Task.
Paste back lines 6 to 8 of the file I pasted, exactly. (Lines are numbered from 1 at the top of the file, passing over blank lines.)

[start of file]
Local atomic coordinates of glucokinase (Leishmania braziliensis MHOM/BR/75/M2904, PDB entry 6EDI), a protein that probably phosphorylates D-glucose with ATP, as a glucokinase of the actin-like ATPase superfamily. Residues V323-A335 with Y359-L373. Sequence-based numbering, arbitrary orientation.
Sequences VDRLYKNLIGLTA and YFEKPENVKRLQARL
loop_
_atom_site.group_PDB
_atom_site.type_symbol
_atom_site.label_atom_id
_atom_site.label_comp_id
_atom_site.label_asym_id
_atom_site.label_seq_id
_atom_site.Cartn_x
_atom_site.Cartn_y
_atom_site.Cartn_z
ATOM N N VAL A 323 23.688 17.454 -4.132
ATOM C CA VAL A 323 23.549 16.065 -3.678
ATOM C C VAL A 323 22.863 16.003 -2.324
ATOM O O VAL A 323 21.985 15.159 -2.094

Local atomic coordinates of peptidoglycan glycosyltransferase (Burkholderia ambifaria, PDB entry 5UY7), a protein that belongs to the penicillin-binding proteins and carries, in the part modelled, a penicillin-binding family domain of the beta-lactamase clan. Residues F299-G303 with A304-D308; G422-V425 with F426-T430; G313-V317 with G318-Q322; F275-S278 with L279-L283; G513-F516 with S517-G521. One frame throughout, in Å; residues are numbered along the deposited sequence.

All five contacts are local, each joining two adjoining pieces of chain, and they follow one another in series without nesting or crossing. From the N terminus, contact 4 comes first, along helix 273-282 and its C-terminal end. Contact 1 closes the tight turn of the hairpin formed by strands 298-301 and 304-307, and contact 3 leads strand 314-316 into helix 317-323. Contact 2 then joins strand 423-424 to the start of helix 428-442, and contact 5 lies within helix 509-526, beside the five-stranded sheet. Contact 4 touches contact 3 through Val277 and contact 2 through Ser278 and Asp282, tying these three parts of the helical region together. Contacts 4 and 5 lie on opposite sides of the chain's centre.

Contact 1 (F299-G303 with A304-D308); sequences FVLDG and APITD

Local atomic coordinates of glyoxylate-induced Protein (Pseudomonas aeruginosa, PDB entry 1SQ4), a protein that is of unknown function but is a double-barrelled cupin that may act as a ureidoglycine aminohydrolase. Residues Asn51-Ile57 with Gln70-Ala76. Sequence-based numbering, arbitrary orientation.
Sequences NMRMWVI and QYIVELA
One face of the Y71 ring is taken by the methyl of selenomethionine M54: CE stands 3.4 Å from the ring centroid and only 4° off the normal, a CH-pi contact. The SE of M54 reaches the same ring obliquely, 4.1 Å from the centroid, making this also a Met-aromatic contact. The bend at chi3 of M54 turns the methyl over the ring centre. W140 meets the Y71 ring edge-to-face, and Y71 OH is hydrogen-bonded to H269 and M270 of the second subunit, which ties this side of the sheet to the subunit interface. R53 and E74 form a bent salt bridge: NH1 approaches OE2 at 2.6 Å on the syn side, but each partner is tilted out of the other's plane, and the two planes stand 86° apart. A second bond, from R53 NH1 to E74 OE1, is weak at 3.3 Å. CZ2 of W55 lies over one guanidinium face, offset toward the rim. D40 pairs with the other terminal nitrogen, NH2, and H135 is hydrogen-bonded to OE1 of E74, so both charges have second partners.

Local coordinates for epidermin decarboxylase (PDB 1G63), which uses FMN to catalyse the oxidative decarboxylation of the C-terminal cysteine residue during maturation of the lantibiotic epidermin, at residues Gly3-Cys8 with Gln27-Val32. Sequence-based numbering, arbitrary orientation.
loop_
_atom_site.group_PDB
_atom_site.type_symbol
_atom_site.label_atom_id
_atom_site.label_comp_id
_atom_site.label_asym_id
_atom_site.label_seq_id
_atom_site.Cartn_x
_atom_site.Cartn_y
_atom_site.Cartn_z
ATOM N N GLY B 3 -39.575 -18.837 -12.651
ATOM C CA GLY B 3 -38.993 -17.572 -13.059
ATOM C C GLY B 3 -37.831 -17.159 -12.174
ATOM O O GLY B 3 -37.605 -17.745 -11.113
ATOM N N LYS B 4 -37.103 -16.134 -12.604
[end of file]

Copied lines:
_atom_site.label_atom_id
_atom_site.label_comp_id
_atom_site.label_asym_id